Servicing intervals occur every 12 months or 15,000km, whichever comes standard. A capped-price servicing plan sees the cost to maintain this vehicle at $3672 over the course of Kia’s seven-year warranty. Averaged out over seven intervals, this costs $524 each visit, which is getting up there for a medium-size SUV. 

At a glance 2022 Kia Sportage GT-Line diesel
Warranty Seven years / unlimited km
Service intervals 12 months or 15,000km
Servicing costs $3672 (seven years)

Against Kia’s fuel consumption claim of 6.3L/100km (combined), our time on test with the car netted a 6.6L/100km result. The fuel tank takes 54L of diesel.

Fuel Consumption – brought to you by bp

Fuel Usage Fuel Stats
Fuel cons. (claimed) 6.3L/100km
Fuel cons. (on test) 6.6L/100km
Fuel type Diesel
Fuel tank size 54L


Powering the top-spec Kia Sportage GT-Line diesel is a 2.0-litre four-cylinder turbo diesel engine. Outputs are rated at 137kW/416Nm, which are deployed to an all-wheel-drive system through an eight-speed automatic transmission.

The pairing is a perfect partnership in all situations. Shifts from the transmission are well-judged between changing throttle inputs and the gear changes themselves are comfortably smooth too.

The diesel powertrain is arguably the best of the three engines on offer in the model line-up, for me anyway. There’s a reassuring surge of torque that propels you along, whether you’re pushing for an overtake or getting up to speed in traffic around town. It is noticeably louder than a petrol engine car, though is still perfectly agreeable to live with day to day.

Touring inside the Sportage is great – the suspension tune travels beautifully over undulating surfaces and remains composed over potholes and road cracks. It’s also quiet and refined in terms of road and wind noise, aside from the aforementioned engine noises permeating the cabin.

What did annoy on tour was the car’s safety systems that beeped and pulled the car back into its lane. The overly sensitive system can be turned off in the car’s menu, though it won’t remember the settings the next time you get back in the car – it must be turned off every time.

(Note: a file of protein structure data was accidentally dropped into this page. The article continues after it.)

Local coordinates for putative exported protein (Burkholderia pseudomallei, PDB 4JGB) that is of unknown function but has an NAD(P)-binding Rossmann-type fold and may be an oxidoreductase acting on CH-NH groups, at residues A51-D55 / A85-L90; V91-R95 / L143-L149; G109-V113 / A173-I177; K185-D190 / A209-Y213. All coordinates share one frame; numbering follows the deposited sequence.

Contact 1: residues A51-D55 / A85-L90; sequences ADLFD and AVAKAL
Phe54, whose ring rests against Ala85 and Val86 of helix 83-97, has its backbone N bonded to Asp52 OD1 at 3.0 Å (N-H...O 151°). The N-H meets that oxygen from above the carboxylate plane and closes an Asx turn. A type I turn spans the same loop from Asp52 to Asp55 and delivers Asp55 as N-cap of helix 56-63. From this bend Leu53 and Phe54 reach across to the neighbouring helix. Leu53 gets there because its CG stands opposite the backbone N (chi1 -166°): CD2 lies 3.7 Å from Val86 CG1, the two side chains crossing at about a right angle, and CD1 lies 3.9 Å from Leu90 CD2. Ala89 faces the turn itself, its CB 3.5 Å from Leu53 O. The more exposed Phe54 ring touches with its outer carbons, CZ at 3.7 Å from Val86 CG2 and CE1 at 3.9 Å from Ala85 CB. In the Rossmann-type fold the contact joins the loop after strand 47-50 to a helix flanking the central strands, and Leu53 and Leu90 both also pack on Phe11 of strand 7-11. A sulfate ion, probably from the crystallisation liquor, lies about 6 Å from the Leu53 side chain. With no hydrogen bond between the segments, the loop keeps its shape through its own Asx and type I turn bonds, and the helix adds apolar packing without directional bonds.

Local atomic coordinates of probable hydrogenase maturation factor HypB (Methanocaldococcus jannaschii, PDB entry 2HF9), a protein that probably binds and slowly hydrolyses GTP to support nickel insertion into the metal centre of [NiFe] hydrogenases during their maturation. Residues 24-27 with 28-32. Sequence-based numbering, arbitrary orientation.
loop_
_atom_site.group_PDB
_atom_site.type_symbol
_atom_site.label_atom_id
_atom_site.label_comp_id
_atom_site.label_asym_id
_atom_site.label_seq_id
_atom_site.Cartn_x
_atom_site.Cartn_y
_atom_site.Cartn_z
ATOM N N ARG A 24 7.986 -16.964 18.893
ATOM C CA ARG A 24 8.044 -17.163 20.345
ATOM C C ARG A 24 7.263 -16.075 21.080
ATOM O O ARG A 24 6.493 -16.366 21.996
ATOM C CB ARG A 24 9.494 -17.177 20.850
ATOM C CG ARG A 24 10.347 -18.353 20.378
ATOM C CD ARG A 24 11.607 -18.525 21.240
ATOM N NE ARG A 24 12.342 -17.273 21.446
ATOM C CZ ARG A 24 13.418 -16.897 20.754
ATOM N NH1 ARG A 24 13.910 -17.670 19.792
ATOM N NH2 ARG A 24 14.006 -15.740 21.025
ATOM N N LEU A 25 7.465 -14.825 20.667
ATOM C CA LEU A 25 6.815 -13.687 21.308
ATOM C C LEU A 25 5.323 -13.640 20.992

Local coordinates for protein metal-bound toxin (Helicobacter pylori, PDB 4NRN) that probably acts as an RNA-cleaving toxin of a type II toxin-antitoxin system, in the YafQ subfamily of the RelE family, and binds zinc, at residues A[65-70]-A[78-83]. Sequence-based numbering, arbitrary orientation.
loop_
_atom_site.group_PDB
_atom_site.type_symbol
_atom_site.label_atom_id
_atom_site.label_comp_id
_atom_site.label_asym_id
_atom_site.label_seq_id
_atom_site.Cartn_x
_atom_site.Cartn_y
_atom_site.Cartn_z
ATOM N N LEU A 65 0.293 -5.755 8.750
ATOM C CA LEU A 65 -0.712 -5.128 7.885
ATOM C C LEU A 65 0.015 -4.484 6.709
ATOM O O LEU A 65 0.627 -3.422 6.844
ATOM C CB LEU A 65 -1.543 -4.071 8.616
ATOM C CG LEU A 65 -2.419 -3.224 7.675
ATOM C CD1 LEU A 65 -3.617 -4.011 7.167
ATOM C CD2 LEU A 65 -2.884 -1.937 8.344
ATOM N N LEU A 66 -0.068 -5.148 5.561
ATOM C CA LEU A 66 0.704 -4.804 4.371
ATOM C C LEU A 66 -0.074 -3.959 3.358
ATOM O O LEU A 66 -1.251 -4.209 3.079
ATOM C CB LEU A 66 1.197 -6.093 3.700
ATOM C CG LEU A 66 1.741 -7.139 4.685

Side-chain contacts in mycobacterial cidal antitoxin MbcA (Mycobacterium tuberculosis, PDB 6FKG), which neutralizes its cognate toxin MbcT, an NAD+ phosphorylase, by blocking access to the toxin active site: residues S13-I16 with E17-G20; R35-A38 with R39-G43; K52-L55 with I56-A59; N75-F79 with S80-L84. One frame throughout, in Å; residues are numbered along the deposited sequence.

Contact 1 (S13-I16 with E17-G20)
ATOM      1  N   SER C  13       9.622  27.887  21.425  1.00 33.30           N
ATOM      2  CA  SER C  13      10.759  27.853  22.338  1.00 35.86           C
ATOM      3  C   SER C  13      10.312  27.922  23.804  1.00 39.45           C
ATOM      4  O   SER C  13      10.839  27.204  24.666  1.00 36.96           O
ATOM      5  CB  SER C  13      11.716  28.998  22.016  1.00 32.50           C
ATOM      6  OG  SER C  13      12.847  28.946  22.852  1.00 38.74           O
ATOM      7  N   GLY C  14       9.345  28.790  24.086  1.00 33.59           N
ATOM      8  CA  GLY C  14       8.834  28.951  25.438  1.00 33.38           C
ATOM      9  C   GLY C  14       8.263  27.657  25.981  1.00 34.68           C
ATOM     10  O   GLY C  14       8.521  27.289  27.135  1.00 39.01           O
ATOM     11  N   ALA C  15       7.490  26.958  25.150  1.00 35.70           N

The adaptive cruise control is well behaved for the most part, though does jerkily grab at the brakes when trying to slow down the car. It keeps good distances and speeds up to overtake if needed.

When things get more twisty, the Sportage rounds bends with confidence and the body is well controlled. The steering is of nice firm weight, though remains easily turned for quick manoeuvres around town. That said, the Sportage does have an annoyingly large 12.2m turning circle that makes swift three-point turns a bit cumbersome.

Key details 2022 Kia Sportage GT-Line diesel
Engine 2.0-litre four-cylinder turbo diesel
Power 137kW @ 4000rpm
Torque 416Nm @ 2000-2750rpm
Drive type All-wheel drive
Transmission Eight-speed torque convertor automatic
Power to weight ratio 78kW/t
Weight 1759kg (tare)
Tow rating 1900kg braked, 750kg unbraked
Turning circle 12.2m


Kia’s revitalised Sportage is now a strong choice in a hotly contested segment. It brings big advances in tech, space and design to the mid-size SUV segment in which you have to stand out to get noticed.

The Sportage experience is arguably best presented in GT-Line diesel format. The engine and transmission combo is powerful and smooth enough for all road situations, and the comfortable and well-kitted interior is a joy to spend time in, aside from some minor issues regarding choice of trim materials.

Despite the lack of an ANCAP rating as yet, its safety features are a confident boast to some outdated rivals, and passengers will remain comfy in an oversized cabin with excellent storage capacities.

On the whole, the Kia Sportage is destined for greatness, and we expect it to start shooting up the sales charts as a result.

The post 2022 Kia Sportage GT-Line diesel review appeared first on Drive.